Saturn is probably the most iconic of all the planets in our solar system thanks to its famous rings. They extend over 280,000 km (175,000 miles) from the planet, a distance which can fit six Earths in a row. Unfortunately, Saturn’s rings are disappearing, so the planet will change its look in the future.
In fact, scientists are surprised to find that the planet is losing its rings at a faster pace than expected. Apparently, rings are being pulled into the planet by gravity in the form of rain, known as ring rain. There’s a 10,000kg of ring rain on the planet per second, which could fill an Olympic-sized swimming pool in around 30 minutes.
Saturn’s rings consist of chunks of rock and ice which are constantly bombarded by tiny meteoroids and the UV radiation from the Sun. This, in turn, results in ring rain which is the disintegrated remains of the rings.
The icy particles vaporize when these collisions happen, creating charged water molecules which interact with the magnetic field of Saturn. When they fall toward the planet, they burn up in the atmosphere.
Ring rain was first noticed by NASA’s Voyager mission in the 1980s. Once researchers found out the true nature of these mysterious, dark bands caught in the magnetic fields of Saturn, they estimated it’d take around 300million years for the rings to drain completely. However, NASA’s former Cassini spacecraft observations suggested a darker prognosis. Thanks to the images from the spacecraft taken right before its death in 2017, researchers got a better look at the amount of ring-dust raining on the equator of Saturn.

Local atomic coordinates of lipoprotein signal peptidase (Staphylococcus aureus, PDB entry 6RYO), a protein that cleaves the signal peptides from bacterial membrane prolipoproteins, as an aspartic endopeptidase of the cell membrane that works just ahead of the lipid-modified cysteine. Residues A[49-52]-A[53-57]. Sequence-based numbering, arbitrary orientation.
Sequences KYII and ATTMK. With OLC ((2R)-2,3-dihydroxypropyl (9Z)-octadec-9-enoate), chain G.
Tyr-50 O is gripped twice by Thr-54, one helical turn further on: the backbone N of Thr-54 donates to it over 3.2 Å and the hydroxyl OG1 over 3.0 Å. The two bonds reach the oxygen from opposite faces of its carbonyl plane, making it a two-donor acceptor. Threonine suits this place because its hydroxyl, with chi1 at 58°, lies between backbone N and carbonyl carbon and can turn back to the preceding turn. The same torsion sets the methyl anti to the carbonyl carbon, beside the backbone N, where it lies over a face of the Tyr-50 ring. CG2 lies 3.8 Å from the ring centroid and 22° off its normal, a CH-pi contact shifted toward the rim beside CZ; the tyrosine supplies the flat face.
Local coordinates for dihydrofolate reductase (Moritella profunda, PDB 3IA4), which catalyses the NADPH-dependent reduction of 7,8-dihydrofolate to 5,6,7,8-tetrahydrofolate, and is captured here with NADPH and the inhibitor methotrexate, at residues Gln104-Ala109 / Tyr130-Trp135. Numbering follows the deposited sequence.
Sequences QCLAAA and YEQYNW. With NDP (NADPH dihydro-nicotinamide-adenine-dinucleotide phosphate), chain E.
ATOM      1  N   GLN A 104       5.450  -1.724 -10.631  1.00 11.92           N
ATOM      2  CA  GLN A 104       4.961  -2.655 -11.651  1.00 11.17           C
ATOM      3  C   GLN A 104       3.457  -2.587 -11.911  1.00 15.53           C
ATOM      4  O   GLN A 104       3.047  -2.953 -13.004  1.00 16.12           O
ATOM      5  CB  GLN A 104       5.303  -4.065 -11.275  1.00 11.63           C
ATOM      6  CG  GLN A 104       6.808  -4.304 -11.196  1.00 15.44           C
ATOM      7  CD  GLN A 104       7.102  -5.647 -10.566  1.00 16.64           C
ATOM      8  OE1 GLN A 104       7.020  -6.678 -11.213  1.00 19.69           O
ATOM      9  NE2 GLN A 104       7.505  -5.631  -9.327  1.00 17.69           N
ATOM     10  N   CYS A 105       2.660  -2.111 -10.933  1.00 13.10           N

They realized it was raining heavier than they first thought. Having these observations in mind, they calculated the Saturn’s rings will disappear in only 100,000 million years.
Can you even imagine Saturn without its rings?
The truth is, Saturn didn’t have its rings for most of its existence. While the planet was formed around 4.5 billion years ago, the rings are not older than 100 to 200 million years. That means the rings are younger than certain dinosaurs.
Turns out, we’re lucky to live in the time of these magnificent rings. In fact, researching them has led scientists to other discoveries as well.
While exploring Enceladus, Saturn’s moon, Cassini spacecraft uncovered a trail of gas and ice leading back to the second outermost ring of Saturn – E ring. Enceladus happens to be the most reflective and whitest moon in our solar system. By analyzing the ring more closely, researchers now know the reason. Namely, the moon is gushing out dust and gas all the time, some of it ending up in the E ring and in space, while the rest snows back onto the surface of the moon. This leads to the creation of a blinding white frost.
The rings can hide so many things we can’t even imagine. All things considered, we should keep looking while we still can.